Michael Scherer at the Swampland discusses Robert Gibbs (Obama’s Communications Director) and thinks he is playing the age card. He cites two examples.
Scherer on the first:
Some weeks back, Barack Obama’s communications chief Robert Gibbs joked without any prompting that John McCain might have “misplaced the keys” to his houses. Hardy Har Har.
The second (my emphasis):
This morning on MSNBC, Gibbs returned to the make-fun-of-the-elderly joke well. “Just yesterday, John McCain said we shouldn’t fix blame. He took a breath and then fixed blame. He said the fundamentals of our economy are strong, and he flip-flopped. He opposed the bail-out of AIG, and then he supported it. This guy zig-zags. Look, if he’s driving a car, get off the sidewalk.” (Video here.)
Hardy Har Har. Back in the 2004 presidential election, one in four voters was 60 years old or older. I am sure they find these sort of jokes from Obama’s top message man hilarious. Just hilarious.
Now the first one recall referred to the fact that John McCain couldn’t remember how many houses he owned. And that attack was leveled at him for being a really rich dude who had no clue about everyday stuff. But the age think was inevitably part of that one–and may have been signalled in this ad. So on the first, I would say it’s more ambiguous than Scherer is making it out to be (i.e. Gibbs could have just been hitting the rich dude theme), but I think Scherer may have something on that one. May. Or at the least if he didn’t intend it, he should have thought that the losing the keys could be heard in a negative demeaning light.
But the second example…I gotta call BS on that one. “The guy zig-zags” means that he keeps changing his opinions/views every five seconds (hence the earlier reference to flip-flopping) and that charge has validity. In fact a whole lot of evidence behind it. Why jump to the conclusion that he meant anything other than the guy changes his mind every other day and that if that were analogized as driving a car it would be zig-zagging. And if you were in the way of said zig-zagging you would get mowed down, which to play the analogy back means that you don’t want to vote for this guy because his positions are erratic and will get “driven over” politically as a result if he gets “behind the wheel” of government. i.e. If he’s in the “driver’s seat” of the executive. [Can I find any more cliches relative to this analogy? Commenters feel free to add some...we can make it into a contest of sorts.]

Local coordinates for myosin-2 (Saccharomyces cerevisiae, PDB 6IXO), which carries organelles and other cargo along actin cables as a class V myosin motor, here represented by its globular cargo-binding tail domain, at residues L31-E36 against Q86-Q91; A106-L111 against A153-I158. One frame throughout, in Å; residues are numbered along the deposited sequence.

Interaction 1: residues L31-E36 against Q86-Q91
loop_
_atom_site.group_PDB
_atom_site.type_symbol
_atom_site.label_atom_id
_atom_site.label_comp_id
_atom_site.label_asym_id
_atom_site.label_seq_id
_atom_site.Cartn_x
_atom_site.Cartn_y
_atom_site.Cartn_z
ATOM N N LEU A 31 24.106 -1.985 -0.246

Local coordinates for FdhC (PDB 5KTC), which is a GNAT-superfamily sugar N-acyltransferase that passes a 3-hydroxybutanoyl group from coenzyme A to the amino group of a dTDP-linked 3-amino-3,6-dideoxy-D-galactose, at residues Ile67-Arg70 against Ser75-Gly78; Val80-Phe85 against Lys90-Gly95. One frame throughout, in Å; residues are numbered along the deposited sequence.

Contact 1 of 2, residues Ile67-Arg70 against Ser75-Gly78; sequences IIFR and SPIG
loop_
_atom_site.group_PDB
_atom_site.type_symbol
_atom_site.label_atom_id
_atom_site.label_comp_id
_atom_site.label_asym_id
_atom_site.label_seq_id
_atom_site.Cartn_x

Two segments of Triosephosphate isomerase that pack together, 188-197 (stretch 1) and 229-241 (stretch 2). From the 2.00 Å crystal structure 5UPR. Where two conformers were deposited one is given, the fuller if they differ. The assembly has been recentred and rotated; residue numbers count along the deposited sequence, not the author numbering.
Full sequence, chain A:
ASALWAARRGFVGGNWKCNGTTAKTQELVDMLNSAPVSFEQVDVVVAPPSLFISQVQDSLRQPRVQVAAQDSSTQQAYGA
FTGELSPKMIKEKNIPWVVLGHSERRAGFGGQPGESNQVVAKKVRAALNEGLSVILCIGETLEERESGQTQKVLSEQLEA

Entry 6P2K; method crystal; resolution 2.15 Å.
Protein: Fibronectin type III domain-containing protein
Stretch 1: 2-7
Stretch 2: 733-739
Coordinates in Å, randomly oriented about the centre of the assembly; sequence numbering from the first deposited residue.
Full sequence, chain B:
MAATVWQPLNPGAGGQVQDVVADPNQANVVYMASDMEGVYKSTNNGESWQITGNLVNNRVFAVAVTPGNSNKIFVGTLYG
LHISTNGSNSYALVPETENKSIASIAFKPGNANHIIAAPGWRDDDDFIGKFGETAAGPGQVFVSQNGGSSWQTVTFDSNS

Why does the zig-zagging have to be a shot at old people and a subtle signalling of stereotypes about older folks as bad drivers? This is as dumb in my mind as trying to argue for racism in those old Celebrity McCain ads.
On another note, I find highly amusing the (fairly youthful) Scherer projecting what all old people think. Who’s stereotyping now homeboy? Maybe some segment of elders in US society would have interpreted Gibbs in exactly the manner I did–i.e. Gibbs was just referring to McCain’s all over the place campaign and not his age). Or someone could argue that Gibbs didn’t intend his comment to be a shot at elders in society–but he could later be informed that his words could be interpreted to evoke ageist stereotypes, in which case he could (possibly legitimately) say something like, “I’m sorry, I didn’t mean that. Thanks for the info. I’ll try to remember to watch my words next time” kinda thing. Since when did all old folks become super sensitive all of a sudden?
The thing I don’t get in all this PC huffpuffing during the election has been this assumption that all of these surrogates (and sometimes the candidates themselves) are totally 100% consicous of all possible interpretations, particularly the most negative to their words, and intrinsically intended the worst possible interpretation. In my mind there have been cases where such an intention was operative (committed by all three campaigns, including Hillary’s primary run), but the extrapolation from individual cases to all cases just makes for people looking less than with it.
Edit I: And no, by with it, I don’t mean an age thing–either for elders (implying losing it) or ageist against younger folk (not mature enough). I just mean individual persons analysis which appears really off base.